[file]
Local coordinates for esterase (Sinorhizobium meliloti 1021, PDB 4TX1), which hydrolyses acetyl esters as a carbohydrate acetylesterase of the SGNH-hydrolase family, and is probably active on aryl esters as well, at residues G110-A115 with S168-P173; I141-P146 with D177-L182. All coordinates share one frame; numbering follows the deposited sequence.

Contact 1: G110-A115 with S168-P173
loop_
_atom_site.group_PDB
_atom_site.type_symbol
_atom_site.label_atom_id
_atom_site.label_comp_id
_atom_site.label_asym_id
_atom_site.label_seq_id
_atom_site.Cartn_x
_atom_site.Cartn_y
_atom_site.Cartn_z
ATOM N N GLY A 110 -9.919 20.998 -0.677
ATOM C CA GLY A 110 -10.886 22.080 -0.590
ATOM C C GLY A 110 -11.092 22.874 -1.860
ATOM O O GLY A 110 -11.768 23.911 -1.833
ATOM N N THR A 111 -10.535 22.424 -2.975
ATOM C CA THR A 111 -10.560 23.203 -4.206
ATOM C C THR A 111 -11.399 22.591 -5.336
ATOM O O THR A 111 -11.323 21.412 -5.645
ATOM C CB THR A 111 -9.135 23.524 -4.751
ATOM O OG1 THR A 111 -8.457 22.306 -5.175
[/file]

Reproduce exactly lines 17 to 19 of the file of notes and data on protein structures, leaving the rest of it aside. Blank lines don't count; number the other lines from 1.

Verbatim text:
ATOM N N THR A 111 -10.535 22.424 -2.975
ATOM C CA THR A 111 -10.560 23.203 -4.206
ATOM C C THR A 111 -11.399 22.591 -5.336